Sean Mccarrey's Reviews > Prisoners of the Mahdi

Prisoners of the Mahdi by Byron Farwell
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Aug 14, 2012

really liked it
Read in August, 2012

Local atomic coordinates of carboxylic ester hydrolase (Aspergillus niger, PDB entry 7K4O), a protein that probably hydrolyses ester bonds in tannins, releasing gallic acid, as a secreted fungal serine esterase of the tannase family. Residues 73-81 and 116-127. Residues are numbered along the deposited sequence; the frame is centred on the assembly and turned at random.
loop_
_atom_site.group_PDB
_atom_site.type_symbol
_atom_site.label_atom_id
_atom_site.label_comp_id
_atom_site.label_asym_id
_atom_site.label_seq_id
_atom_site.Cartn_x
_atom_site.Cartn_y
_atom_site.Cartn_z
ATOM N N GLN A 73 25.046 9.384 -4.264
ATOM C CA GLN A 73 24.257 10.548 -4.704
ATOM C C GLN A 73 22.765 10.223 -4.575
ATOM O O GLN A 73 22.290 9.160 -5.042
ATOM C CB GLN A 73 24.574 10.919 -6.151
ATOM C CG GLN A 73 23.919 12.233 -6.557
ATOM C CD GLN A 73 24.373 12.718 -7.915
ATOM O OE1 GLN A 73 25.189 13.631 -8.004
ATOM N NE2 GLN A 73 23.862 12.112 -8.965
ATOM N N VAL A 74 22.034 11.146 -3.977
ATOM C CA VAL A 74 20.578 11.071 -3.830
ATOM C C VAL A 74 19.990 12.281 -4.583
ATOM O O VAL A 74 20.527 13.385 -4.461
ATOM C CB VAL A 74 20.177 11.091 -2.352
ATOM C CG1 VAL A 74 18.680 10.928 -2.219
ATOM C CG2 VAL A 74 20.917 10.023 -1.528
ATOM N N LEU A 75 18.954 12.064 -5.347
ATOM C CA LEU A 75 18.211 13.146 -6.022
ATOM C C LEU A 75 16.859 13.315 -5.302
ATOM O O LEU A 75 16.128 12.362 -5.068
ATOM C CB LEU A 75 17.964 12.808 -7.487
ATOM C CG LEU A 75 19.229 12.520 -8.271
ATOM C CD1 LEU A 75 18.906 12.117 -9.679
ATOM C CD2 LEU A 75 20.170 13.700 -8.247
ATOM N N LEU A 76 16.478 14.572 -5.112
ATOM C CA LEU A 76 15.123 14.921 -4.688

The Mahdi is such a fascinating character in Sudanese history its no wonder there are a plethora of books about him and the movement he created, not just books by those who lived during the era, but by historians taking a look at indigenous insurgencies against imperial powers. With a number of somewhat off beat events since this movement its a wonder that more books are not written on the subject of Sudan's history. But the Mahdi who frustrated monarchs, empires, and Gordon alike captured so much attention that some sort of attention vortex seems to have been opened on this period. This is where Byron Farwell comes in. Despite his unfortunate use of the long since defunct words, and his occasionally jingoistic tone (it was 1967 when he wrote this after all) Farwell creates a fairly enthralling picture of the events that tied up so many religious fanatics, imperialists, and haphazard onlookers into one giant cabal of jihad and modern day crusades.
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